So I wonder, how does this work for you?  Two weeks ago Marie Ready preached in our pulpit; I’ve been told by more than one of you that between Marie and Lol Fearon, I’ve got some serious competition on my hands, and frankly, I’m grateful for it!  My only lament is that I wasn’t here to hear them.  But I do know one of the reasons Marie wanted to preach that last Sunday in September is because the date was close to her mother’s birthday, and her mother was an influential person in Marie’s life.  In fact it’s safe to say that Marie is the woman of faith she is today, at least in part, because of her mother before her.  And it’s not just our parents.  You and I have been shaped by grandparents, by uncles and aunts, by neighbors and teachers, by co-workers and colleagues, sometimes by random acquaintances who have taught us important life lessons, perhaps unknowingly.  I know that one of the reasons I can enjoy my ministry among you so much as I do is because of the work done before me by people like Kathy Peters and George Easton – ministers of the gospel on whose shoulders I stand.

The same idea applies on this Columbus Day weekend, as it has become coupled with honoring the people who were here before Columbus arrived, when we reflect on America’s Indigenous Peoples.  As much as it is a day to celebrate an explorer, it is also one to remember those on whose shoulders that explorer stood.  In our own little corner of the world we lift up those who lived in the Valley region before it was settled by Europeans.  That’s why it’s important to know the meaning of words like Connecticut, Pattaconk, Cockaponsett, Higganum and Wangunk – and not just their meaning, but whose words they are.  Because here too is the sense that we stand on the shoulders – indeed we stand on the very ground itself – of those who were here before us.  If indeed we can see further than others, it is thanks to them.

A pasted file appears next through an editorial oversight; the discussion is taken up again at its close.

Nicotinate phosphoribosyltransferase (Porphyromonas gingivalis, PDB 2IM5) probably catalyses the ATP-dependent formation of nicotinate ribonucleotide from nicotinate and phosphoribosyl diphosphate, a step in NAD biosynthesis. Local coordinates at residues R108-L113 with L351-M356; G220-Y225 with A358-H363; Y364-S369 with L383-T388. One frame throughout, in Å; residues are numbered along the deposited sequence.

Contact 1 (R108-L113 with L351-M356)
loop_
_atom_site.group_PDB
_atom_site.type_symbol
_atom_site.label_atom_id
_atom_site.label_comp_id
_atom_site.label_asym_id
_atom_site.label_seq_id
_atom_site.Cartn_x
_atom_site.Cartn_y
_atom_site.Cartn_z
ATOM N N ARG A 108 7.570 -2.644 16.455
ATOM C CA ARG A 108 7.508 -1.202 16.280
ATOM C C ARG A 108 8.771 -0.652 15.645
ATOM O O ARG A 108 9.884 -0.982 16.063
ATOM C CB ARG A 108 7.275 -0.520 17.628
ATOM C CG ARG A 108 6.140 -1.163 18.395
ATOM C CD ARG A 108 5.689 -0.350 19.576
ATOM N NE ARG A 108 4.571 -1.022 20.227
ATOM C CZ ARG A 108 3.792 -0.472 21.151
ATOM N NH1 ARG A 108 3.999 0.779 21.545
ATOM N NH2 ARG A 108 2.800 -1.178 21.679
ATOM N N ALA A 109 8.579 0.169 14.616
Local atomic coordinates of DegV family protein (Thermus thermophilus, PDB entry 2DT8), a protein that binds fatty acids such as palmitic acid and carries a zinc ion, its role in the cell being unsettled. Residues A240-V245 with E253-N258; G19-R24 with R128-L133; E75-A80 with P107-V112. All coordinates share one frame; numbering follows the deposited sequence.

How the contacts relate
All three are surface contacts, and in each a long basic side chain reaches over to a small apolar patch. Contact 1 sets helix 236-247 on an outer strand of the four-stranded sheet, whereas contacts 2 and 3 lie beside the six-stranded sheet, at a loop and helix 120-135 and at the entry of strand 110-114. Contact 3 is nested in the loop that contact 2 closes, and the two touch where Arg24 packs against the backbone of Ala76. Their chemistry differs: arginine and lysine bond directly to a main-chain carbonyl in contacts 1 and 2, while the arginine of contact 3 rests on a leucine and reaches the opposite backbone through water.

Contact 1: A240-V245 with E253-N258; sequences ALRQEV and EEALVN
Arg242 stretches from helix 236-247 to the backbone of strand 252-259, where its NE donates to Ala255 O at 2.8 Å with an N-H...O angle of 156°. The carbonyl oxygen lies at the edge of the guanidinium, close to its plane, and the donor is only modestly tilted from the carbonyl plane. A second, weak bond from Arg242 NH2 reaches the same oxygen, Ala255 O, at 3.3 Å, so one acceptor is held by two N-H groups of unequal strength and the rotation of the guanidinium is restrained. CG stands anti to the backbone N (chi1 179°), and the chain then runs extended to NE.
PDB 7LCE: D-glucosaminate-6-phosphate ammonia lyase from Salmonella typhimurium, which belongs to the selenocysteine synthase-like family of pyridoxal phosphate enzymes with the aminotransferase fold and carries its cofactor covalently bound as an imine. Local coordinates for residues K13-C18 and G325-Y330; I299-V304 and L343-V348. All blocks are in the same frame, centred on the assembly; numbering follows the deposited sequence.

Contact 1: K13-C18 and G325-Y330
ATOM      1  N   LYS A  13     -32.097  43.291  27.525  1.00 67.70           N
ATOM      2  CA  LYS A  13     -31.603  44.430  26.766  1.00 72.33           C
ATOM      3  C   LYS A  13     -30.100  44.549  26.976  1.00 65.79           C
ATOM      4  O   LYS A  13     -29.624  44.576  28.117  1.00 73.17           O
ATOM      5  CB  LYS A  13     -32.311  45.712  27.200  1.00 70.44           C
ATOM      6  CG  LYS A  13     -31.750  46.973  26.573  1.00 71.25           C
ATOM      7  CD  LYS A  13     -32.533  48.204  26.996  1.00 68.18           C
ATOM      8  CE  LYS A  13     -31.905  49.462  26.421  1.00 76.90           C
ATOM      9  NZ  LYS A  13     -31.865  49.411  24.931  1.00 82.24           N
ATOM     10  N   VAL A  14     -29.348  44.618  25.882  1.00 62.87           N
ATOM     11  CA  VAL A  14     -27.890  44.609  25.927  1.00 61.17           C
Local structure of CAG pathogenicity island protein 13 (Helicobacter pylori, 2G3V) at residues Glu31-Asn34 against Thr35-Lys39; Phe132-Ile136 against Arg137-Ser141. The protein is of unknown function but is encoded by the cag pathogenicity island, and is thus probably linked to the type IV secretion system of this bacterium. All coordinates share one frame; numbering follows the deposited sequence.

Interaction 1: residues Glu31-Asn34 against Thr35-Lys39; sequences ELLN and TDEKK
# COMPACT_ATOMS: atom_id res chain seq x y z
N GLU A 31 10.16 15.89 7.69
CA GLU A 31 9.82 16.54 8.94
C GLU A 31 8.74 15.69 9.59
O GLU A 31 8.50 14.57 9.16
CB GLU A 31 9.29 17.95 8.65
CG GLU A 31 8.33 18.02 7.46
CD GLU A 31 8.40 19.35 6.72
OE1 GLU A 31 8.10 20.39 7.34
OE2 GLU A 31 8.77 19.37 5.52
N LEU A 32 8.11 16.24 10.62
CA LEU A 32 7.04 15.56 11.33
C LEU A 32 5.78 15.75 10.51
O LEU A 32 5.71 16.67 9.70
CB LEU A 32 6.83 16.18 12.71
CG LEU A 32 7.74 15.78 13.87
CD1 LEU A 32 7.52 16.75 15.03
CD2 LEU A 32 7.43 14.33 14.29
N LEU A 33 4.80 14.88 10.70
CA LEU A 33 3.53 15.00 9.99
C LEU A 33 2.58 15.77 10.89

And so that leaves us with a question:  who will stand on our shoulders?  Who will be able to see further, to do more good work, to change others’ lives for the better, to witness to the love and justice of our Lord Jesus Christ, because of the work you and I have done to create the foundation?  To put it another way, we – you and I – are the giants on whose shoulders future generations will stand.  What kind of world will they inherit?  What will the environment look like?  How will they exercise social justice?  What of our lives will tell them about the God we love and serve?  How will they love and serve their community and their world?  How much further will they be able to see from our shoulders?  May the answers to these questions be our lasting gift to them.